'No indication' that NYC mayor is a target of FBI investigation, City Hall lawyer says
New York City Mayor Eric Adams deflected more questions Tuesday about an FBI investigation into his 2021 campaign, saying revealing too much would “interfere” with law enforcement, but defended his ethics and laughed off a question about whether he expected to be indicted.
“There has been no indication that I’ve seen that the mayor is a target,” added his chief legal counsel at City Hall, Lisa Zornberg.
The federal investigation burst into public view on Nov. 2 when agents searched the home of Adams’ chief fundraiser during his 2021 mayoral campaign, Briana Suggs. Four days later, FBI agents stopped Adams as he was leaving a public event, asked his police security detail to step away and took his electronic devices.
Speaking to reporters for about 45 minutes, Adams wouldn’t answer questions about whether phones or computers were seized from any other members of his administration or campaign, or explain a cryptic statement from one of his lawyers last week, who said that the campaign had “discovered than an individual had recently acted improperly."
“My role is to allow them to do their job without interference,” Adams said about the FBI investigation.
The U.S. attorney’s office in Manhattan, which is overseeing the probe, has declined to comment. A spokesperson for Suggs has also declined to comment. Neither she nor Adams have been publicly accused of wrongdoing.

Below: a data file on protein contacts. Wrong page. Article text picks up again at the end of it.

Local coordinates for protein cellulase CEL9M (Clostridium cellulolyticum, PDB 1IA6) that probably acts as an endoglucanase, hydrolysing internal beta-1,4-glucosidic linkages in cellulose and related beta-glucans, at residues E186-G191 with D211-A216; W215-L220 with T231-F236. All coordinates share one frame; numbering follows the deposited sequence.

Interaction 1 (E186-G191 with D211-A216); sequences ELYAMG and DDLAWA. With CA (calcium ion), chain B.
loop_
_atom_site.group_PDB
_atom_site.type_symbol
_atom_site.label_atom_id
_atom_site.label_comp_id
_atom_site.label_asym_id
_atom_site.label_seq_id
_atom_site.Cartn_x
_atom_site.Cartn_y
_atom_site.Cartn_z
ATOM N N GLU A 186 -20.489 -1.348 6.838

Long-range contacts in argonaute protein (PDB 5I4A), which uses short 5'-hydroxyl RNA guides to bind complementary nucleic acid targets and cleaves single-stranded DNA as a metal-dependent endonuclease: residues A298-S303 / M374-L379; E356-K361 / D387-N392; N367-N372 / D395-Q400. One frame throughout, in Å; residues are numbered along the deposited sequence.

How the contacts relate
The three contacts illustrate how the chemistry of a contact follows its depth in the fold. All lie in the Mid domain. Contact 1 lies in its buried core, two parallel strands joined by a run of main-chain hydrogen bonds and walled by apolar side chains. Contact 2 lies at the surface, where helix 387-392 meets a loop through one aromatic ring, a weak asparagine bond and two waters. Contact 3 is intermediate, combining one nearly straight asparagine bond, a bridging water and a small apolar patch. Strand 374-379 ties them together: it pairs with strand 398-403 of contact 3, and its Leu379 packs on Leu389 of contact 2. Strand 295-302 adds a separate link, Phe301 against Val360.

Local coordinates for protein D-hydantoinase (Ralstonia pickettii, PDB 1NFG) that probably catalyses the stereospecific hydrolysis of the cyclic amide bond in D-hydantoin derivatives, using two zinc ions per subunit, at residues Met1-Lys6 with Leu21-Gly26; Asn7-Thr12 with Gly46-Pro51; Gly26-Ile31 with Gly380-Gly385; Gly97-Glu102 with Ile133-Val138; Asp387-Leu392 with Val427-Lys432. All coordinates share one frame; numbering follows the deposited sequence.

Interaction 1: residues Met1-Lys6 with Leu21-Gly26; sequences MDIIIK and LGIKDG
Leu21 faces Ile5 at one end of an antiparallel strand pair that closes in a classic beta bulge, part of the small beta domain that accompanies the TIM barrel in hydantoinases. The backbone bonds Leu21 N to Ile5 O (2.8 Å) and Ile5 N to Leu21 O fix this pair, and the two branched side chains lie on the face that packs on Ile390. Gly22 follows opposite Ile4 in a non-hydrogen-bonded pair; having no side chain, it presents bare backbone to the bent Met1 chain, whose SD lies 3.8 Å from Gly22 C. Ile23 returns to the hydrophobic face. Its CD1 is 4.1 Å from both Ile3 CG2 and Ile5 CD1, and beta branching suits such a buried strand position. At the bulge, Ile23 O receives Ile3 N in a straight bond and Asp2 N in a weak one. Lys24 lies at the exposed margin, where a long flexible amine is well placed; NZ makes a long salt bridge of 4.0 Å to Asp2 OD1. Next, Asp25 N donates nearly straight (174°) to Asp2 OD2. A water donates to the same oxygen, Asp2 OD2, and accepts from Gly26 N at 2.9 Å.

A search warrant obtained by The New York Times indicated authorities have been examining whether the Adams campaign conspired with the Turkish government to receive illegal campaign contributions from foreign sources, funneled through straw donors.
Investigators have also looked into whether Adams took steps in 2021 to help the Turkish government get city approval to open a Manhattan skyscraper containing offices and diplomatic facilities, despite concerns about the building’s fire prevention systems, according to the newspaper.
Adams acknowledged reaching out once to the city’s fire commissioner about the tower, the Turkevi Center. But he said he was only fulfilling his duty as an elected official to “help constituents navigate the system.”
“We don’t do the straw donors. We don’t, you know, do quid pro quo. We follow the law. I’m very clear on that,” Adams said.
The Turkevi Center opened on Sept. 21, 2021, with Turkey’s president, Recep Tayyip Erdogan, there to cut the ribbon.
Weeks beforehand, Turkey’s consul general reached out to Adams to inquire about the status of the tower’s occupancy permit, which at the time was being held up by the city’s Fire Department over concerns about the new building’s fire-protection plan.
At the time, Adams was still Brooklyn’s borough president. As such, he had limited power over city government, but he had won the Democratic mayoral primary and was widely expected to win the general election.
Adams acknowledged that he contacted Fire Commissioner Daniel Nigro, who has since retired, “to find out what was happening.” But he said he didn’t order the commissioner to do anything or follow up with other fire officials. He added that he trusted Nigro to handle things the right way.
“This is what we do as elected officials,” Adams said, adding that he was thinking of Turkish constituents in the city.
The New York Times reported that a fire protection consultant working on the project reported numerous deficiencies with the building involving smoke detectors, elevators, doors and other components used to prevent fires. The fire department issued a temporary certificate to occupy the building after the consultant said guards would be put on a fire watch until all the issues were resolved.
Adams urged people to let the investigation take its course. Asked whether he would resign if indicted, Adams seemed taken aback.
“I’m not going to speculate on that. You’re all the way downfield,” Adams said, chuckling.